Varied options exist for hungry Gamecocks
USC dining officials are introducing a new meal plan option this fall — dubbed the “Flex” and targeted at only upperclassmen. Students who purchase one of the three Flex meal plans pay around the same amount as those who buy a traditional meal plan at the beginning of the semester. However, instead of buying preconfigured meal swipes, they are given an account of $230, $400 or $470 Flex dollars, which have twice the spending power of traditional retail, to use at any on-campus dining facility at any time. The plan does not limit the amount that can be spent at one time, and students will be able to use any leftover account money to purchase bulk items from Carolina Dining during a “Flex burn” at the end of the semester. Students can add Flex dollars to their Carolina Cards when their meals run out, meaning that they’ll get double in retail value whatever they put in.
The initial investment is less of a deal, though. The smallest Flex plan costs $700 for $230 Flex dollars, worth a retail value of $460. Cynthia Steele, marketing manager for Dining, said the cost of meal plans above the retail value goes to supporting the 25 dining option across campus, many of which the university wouldn’t be able to support otherwise.
Student Body President Joe Wright, a fourth-year finance student, advocated more flexible meal plans throughout his run for office last semester. While he still promotes traditional meal plans to new students who aren’t used to having to budget their meals, Wright hopes that more upperclassmen will find the new, more liberal plans more efficient.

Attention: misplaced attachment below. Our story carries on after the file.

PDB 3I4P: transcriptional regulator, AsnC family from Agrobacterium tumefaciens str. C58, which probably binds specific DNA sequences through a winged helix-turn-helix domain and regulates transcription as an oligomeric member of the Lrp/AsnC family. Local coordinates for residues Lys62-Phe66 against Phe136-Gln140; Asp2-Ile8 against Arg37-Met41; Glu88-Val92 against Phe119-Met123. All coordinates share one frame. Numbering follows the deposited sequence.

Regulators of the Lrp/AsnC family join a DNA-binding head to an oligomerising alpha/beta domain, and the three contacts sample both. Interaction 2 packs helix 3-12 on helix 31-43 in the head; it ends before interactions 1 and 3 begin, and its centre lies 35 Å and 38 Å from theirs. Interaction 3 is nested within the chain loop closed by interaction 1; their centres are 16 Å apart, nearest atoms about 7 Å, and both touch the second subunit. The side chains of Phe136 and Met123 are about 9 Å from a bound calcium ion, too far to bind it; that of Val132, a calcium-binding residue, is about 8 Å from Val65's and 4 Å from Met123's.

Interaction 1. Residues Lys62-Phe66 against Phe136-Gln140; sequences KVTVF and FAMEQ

“[The traditional plan] carries you through your first semester without having to manage all your dining options,” Wright said. “Still, you’re not getting the best value for your dollar. Whenever you miss a meal, it’s gone, and the money you lose adds up over time. Students told us they wanted more flexibility, so this is the solution we rolled out with.”
Despite the new flexible option, second-year biology student Michael Miles still prefers the regulatory security of the traditional block plan. As a freshman, Miles lived off the 16-plus plan. This year, as a resident mentor at the Roost with a 50-percent meal plan discount, Miles has plenty of incentive to stick with a basic 14-swipe plan.
“With the Flex, you could blow through your meals and then end up spending even more on food,” Miles said. “I think it’s best to stick with the traditional meal plan. It’s just very convenient. Coming out of class you can easily dip inside any place on campus, and your food is essentially already paid for.”
If you want to keep it simple, the traditional meal plans are still available.
They sell from $1,175 to $1,398 for 10 to 21 meals per week, with 10 being the minimum purchase requirement for on-campus freshmen. One catch is that each of those meals must be purchased during separate dining hour blocks: 3 to 10:59 a.m. for breakfast, 11 a.m. to 3:59 p.m. for lunch and 4 p.m. to 2:59 a.m. for dinner. Each block, respectively, allows $4.69, $5.89 and $6.29 per swipe in retail value.
“We always get a lot of questions about it from new students and parents,” said Cynthia Steele, Carolina Dining’s marketing coordinator.
Steele and other dining representatives will be available at a table in Russell House during move-in weekend to explain to newcomers how to use the plan.